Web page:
Sugal doesn’t necessarily expect the county to act as strongly as she would like, she said, because with the exception of Gustafson, “over and over again [the board of supervisors does] not listen to what the vast majority of the public up here wants or needs,” citing examples where she felt public safety was at risk before, like developments approved that she claimed were wildfire hazards.

Ultimately, Sugal said she thinks her petition could bypass the county and make it to the governor’s office, if she can continue to “show that there’s broad community support.” 

Now that the counties and Truckee are making it clear they aren’t allowing STR rentals to nonessential personnel, Sugal and others’ goal has shifted to creating a real system to hold those not complying accountable.

“I can tell you as someone who has a short-term rental up here, if they were to tell me that I would permanently lose my STR permit, that I would never be able to rent again if I got caught renting right now to someone who’s a nonessential worker … that would be a no brainer for me: I would immediately take it off [the market].” 

Truckee’s Loux said that although no enforcement was on the table as of Tuesday, new directives and clarifications are coming in every day, multiple times a day. The fact that a local order now limits STRs’ commercial business was a big hurdle to overcome.

“Lots and lots and lots of people were saying we should [limit STRs],” he said. “We were searching for our authority to do that and we got it today through the county.”

SNEAKY SYMPTOMS: Because COVID-19 symptoms may not appear for up to two weeks after exposure, leaders across the country encourage self-isolation. Recreating in nature is permissible, though people should maintain at least a 6-foot distance from those not in their household. Photo by Wade Snider/Moonshine Ink

STRs not in compliance can be reported to Nevada County at (833) 342-5211; or to Placer County at (530) 448-8003 or online. The Nevada County order will remain until rescinded by the health officer; the Placer County directive is in place until 11:59 p.m. on April 10, unless extended, rescinded, superseded, or amended by the health officer. 

Gustafson told Moonshine Ink in an email that the interpretation that STRs do not count as essential under the governor’s order means that the sheriff’s department can issue misdemeanor citations for noncompliant STR property owners. She has also expressed concerns about STR platforms like Airbnb and VRBO to the governor’s office, Sen. Dianne Feistein’s office, and Rep. Tom McClintock’s office.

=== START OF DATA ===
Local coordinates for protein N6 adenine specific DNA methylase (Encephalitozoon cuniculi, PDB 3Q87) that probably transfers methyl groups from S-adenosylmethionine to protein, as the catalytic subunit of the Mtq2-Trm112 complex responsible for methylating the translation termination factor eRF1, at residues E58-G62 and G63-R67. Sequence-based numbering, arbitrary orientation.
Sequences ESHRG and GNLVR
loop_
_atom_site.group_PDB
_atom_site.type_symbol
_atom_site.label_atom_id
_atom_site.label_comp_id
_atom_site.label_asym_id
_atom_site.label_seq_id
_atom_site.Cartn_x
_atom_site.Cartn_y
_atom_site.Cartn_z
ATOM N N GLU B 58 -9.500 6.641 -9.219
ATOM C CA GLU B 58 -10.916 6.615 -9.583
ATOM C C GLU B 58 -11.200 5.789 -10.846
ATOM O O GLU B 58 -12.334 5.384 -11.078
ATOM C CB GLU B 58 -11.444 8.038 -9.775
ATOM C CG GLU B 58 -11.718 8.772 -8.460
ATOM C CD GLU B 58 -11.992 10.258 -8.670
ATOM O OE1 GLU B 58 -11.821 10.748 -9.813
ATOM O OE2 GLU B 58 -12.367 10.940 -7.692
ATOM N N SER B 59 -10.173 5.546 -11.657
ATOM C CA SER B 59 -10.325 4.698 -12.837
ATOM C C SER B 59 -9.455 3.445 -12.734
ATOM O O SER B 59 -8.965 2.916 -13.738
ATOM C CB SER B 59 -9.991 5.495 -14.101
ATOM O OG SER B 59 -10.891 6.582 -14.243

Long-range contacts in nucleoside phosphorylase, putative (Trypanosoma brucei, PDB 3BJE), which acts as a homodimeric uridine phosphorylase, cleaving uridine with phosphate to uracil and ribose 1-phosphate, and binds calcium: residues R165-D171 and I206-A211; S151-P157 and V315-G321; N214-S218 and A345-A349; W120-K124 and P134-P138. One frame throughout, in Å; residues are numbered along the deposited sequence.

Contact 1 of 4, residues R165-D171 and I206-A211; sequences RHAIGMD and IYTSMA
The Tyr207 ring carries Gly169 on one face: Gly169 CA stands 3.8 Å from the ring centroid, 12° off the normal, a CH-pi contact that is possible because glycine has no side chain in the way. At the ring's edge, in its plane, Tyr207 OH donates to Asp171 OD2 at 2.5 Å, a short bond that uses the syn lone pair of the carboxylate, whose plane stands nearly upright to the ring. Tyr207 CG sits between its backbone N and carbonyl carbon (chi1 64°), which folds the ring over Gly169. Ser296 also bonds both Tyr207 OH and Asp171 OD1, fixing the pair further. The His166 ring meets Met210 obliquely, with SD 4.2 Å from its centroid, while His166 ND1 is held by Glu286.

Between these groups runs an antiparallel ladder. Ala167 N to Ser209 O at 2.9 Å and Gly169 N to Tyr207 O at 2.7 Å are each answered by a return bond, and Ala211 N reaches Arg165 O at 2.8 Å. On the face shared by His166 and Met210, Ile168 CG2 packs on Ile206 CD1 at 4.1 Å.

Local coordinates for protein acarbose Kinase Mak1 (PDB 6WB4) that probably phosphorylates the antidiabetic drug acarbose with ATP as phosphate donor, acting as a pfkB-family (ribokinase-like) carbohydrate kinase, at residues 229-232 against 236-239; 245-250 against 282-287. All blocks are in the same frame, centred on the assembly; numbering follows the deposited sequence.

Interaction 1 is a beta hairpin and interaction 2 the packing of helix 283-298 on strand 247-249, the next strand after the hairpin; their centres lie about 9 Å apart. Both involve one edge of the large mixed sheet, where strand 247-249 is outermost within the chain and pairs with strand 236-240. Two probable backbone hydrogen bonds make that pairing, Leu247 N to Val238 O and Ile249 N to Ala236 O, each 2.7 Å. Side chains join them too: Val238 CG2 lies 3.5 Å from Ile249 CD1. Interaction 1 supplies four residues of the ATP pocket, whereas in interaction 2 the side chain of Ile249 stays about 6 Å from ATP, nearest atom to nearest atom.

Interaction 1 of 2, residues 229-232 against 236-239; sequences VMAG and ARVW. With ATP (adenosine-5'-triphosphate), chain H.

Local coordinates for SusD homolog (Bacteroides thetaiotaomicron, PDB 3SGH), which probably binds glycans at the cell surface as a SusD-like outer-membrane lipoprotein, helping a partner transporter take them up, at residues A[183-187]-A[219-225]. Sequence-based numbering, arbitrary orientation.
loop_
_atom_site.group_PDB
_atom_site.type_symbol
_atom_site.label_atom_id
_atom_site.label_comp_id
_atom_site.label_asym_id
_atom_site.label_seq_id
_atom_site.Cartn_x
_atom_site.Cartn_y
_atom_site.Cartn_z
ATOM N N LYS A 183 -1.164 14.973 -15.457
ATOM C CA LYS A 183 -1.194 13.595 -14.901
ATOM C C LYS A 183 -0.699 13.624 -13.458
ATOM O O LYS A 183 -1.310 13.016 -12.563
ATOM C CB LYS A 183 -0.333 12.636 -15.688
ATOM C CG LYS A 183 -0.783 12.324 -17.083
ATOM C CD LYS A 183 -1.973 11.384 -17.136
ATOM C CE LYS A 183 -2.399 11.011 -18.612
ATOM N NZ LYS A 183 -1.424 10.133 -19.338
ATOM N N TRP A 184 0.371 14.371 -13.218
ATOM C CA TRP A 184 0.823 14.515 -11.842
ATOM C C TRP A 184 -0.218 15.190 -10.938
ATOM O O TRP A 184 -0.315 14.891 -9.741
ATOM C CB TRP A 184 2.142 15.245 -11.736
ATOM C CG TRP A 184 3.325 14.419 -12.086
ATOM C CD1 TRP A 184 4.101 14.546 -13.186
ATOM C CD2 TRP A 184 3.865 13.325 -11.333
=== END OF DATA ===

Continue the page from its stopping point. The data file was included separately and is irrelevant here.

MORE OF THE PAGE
Though Gustafson said she expects widespread compliance, she did add that reasonable judgement will need to be applied in some situations, and provided a few examples:

“We did receive a call from the Community House yesterday — sometimes they use short-term rentals for safe haven[s] for individuals and families escaping domestic violence,” Gustafson wrote. “I received an email from a[n] STR owner who had rented to an individual who was in town to assist their 88-year-old mother who is a verified local resident. I also received an email from a[n] STR owner who was renting to a local family that needed to move because they had closed escrow selling their home.”

Circumstances like these, she explained, might not seem essential, but are worthy of additional considerations.

“I am very optimistic that we will see a reduction in unnecessary use, a reduction in the negative dialogue, and focus our attention on taking care of ourselves and our loved ones,” Gustafson finished. “We need to work together to fight the real enemy — the virus.”

Much of the commentary inspired by Sugal’s petition discussed locals’ hopes that second homeowners also stay in their primary residences to minimize the strain on Tahoe/Truckee’s hospitals and infrastructure. But she doesn’t think that’s enforceable due to private property rights. 

“What I’m asking is that they regulate what they can regulate, which is commercial … short-term rentals,” she said. “It’s kind of a low-hanging fruit here.” 

Sugal, who as a member of the vacation rental community herself is taking a significant economic hit by not marketing her place, feels strongly that it’s “also the responsibility of people who are down the hill coming up here, to not come up here … we’re not saying we don’t want them, we’re saying we don’t want them here right now,” she told Moonshine. “If you walk up and down my street every house that is available as a short-term rental is rented.


  • Becca Loux

    Becca Loux relocated to Truckee on a mission to tell stories that are fact-checked and data-driven without sacrificing the human element. She is an avid hiker, biker, skater, surfer, boarder, kayaker, sun-worshiper, and all other important "-ers" relating to the outdoors. Becca's wolfpack recently expanded to include a teenage husky named Koda.